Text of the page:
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Meet the Beetles

by Teresa Byington, Consulting Rosarian, Indianapolis Rose Society

A post from Teresa Byington's “The Garden Diary”

Those destructive, nasty, no good, horrible Japanese beetles are here, so we might as well talk about them.


The Japanese beetle is native to Japan. These little nuisances were first discovered in the United States around 1916 near Riverton, NJ in a nursery. It is thought that beetle larvae got into the US in a shipment of iris bulbs before inspections of imported goods entering the country began in 1912.

It is not just roses they love … they feed on around 200 species of plants.that you stay on the proper intervals for subsequent applications.

My beautiful Quietness rose is one of their favorites. This happens so quickly!

I used to read that JBs were all east of the Mississippi, however, they are now being spotted in many other places around the country. I suspect they are still hitchhiking in plant containers! So no one will be safe before long. Now if only we could get them to “shelter in place” so we could eradicate them. LEFT: Just look at my beautiful pole beans.


Japanese Beetles are a real problem in my area, especially last year. I first saw them on June 21 and I was still seeing them in late August. Mark Nolen, past president of the Indianapolis Rose Society, who has been growing for 50 years and grows over 300 roses, counted them last year and his total count was over 5,000. Let’s hope that record is not broken this year!

Are you grossed out yet?

One of the very few upsides to drought is that it can interrupt their life cycle. After a particularly serious drought a few years ago, we had several years with few to no Japanese Beetles. I visualized the larvae being killed in the parched earth. Do you think differently of me now?

ABOVE: I love coneflower season! So many varieties available today!



I have chosen not to spray them as the spray kills more than the targeted pest and we want to protect the good guys. I did try sprays many years ago but saw little help. Your call on that one. As always read labels carefully and protect yourself!


The best method of control I’ve found is “handpicking.” When I say handpicking I mean tapping the area where the beetles are on the shrub and watch them fall into a bucket of soapy water. When startled, it is their natural response to drop and get to the ground as fast as they can (procreation and all that) – so in the water they go. The recommendation is to start this daily regimen as soon as they arrive and get them off the plants as soon as possible. The damage and droppings they leave behind contain their pheromone – a call to all their friends to come! So, the more you have the more you get!! It is best to even cut away and destroy the damaged area on the shrub. If you’re in a stressful season- squishing them works too. However… I have heard that the squishing process releases the pheromone that calls in the JB troops. Your call. No judgment here! ABOVE: Zaide and her neighbors have been attached but not all blooms have been destroyed!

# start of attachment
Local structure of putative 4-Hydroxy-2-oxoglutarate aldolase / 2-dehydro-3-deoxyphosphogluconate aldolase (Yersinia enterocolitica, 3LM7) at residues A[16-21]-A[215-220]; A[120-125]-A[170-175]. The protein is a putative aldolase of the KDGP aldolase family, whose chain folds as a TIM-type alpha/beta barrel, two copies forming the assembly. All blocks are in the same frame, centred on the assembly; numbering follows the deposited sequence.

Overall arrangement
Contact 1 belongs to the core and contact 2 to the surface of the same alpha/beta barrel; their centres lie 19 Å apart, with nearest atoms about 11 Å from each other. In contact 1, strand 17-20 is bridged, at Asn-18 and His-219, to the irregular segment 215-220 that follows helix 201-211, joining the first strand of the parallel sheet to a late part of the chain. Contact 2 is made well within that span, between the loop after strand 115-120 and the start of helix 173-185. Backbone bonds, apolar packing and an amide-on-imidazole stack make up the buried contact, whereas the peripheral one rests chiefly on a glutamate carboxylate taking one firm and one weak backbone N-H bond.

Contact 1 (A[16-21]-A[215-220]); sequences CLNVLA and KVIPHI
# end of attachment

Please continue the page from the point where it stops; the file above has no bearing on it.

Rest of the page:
I know. This is gross and you’d probably rather not see this. Last year I featured a better looking picture taken when I first started the bucket, not after all day. That article also included some great pictures of lilies which we probably won’t have this year due to the late freeze. Sad. So, maybe you should head over to last year’s article for a quick peek HERE…. BLOOMS, BUGS and HEAT.

Beetle Traps

There is great debate about using beetle traps. They do work and beetles by the thousands have found their way to the beetle traps my husband “loves” to use. He places them at the edge of property and is gleefully happy when the trap is full. Some say it helps control and some say it brings more in. Your call. We buy them at Lowes… good luck. Note: Since our beetle population is down a bit this year, we have not put out the traps. Mr. G agreed to wait and see how the season goes.


Many are trying biological means to control them in the larvae stage. I have a very large garden with a good size lawn and none of the biologicals out today (primarily nematodes and milky spore fungus) seem worth the effort. However, though it takes time, do some research – it might be worth your effort.


Another unwanted pest in our garden is moles but they do eat grubs … so nature does have it’s ways. However, moles digging up your garden is a whole other horrible problem.

ABOVE: My new dreamy Dreamland geranium


Research is being done with Geranium petals as they cause temporary paralysis in Japanese Beetles – making them more vulnerable to their enemies. It’s a start and I bought 3 more hardy geraniums – just in case. The variety is ‘Dreamland’ and it’s very pretty. I’ve always loved geraniums – this just takes that love to the next level.


If you have any tips and tricks that are working for you, please leave a comment so we can all benefit!


Finally, it’s time for something pretty! With all the talk about the JBs you are probably wondering if any blooms have escaped. Oddly enough they don’t love every flower… but we do! RIGHT: I’m just crazy about daylilies.

ABOVE: Photos by Teresa Byington


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